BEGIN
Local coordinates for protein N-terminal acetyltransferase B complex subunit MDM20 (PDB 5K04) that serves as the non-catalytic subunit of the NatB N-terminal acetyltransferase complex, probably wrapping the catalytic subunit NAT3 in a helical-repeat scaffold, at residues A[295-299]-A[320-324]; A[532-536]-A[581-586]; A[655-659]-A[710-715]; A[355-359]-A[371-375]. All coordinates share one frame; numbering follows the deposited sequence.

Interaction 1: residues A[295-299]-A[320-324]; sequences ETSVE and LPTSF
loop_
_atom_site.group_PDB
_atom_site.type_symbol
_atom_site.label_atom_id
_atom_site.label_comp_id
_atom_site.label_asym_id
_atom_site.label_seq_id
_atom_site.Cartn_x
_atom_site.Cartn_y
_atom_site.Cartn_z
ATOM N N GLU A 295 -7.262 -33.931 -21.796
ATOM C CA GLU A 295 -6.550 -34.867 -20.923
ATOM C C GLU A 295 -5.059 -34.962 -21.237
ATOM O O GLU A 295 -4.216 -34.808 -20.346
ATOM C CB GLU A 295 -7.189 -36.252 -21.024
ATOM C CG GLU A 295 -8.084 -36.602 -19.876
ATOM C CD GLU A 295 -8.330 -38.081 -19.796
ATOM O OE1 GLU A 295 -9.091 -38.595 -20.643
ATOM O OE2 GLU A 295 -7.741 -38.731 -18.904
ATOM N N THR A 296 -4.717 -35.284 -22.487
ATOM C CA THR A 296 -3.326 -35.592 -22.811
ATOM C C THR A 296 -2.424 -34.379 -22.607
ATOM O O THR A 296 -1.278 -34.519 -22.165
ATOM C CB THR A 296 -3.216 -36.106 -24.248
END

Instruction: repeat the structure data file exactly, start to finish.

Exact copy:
Local coordinates for protein N-terminal acetyltransferase B complex subunit MDM20 (PDB 5K04) that serves as the non-catalytic subunit of the NatB N-terminal acetyltransferase complex, probably wrapping the catalytic subunit NAT3 in a helical-repeat scaffold, at residues A[295-299]-A[320-324]; A[532-536]-A[581-586]; A[655-659]-A[710-715]; A[355-359]-A[371-375]. All coordinates share one frame; numbering follows the deposited sequence.

Interaction 1: residues A[295-299]-A[320-324]; sequences ETSVE and LPTSF
loop_
_atom_site.group_PDB
_atom_site.type_symbol
_atom_site.label_atom_id
_atom_site.label_comp_id
_atom_site.label_asym_id
_atom_site.label_seq_id
_atom_site.Cartn_x
_atom_site.Cartn_y
_atom_site.Cartn_z
ATOM N N GLU A 295 -7.262 -33.931 -21.796
ATOM C CA GLU A 295 -6.550 -34.867 -20.923
ATOM C C GLU A 295 -5.059 -34.962 -21.237
ATOM O O GLU A 295 -4.216 -34.808 -20.346
ATOM C CB GLU A 295 -7.189 -36.252 -21.024
ATOM C CG GLU A 295 -8.084 -36.602 -19.876
ATOM C CD GLU A 295 -8.330 -38.081 -19.796
ATOM O OE1 GLU A 295 -9.091 -38.595 -20.643
ATOM O OE2 GLU A 295 -7.741 -38.731 -18.904
ATOM N N THR A 296 -4.717 -35.284 -22.487
ATOM C CA THR A 296 -3.326 -35.592 -22.811
ATOM C C THR A 296 -2.424 -34.379 -22.607
ATOM O O THR A 296 -1.278 -34.519 -22.165
ATOM C CB THR A 296 -3.216 -36.106 -24.248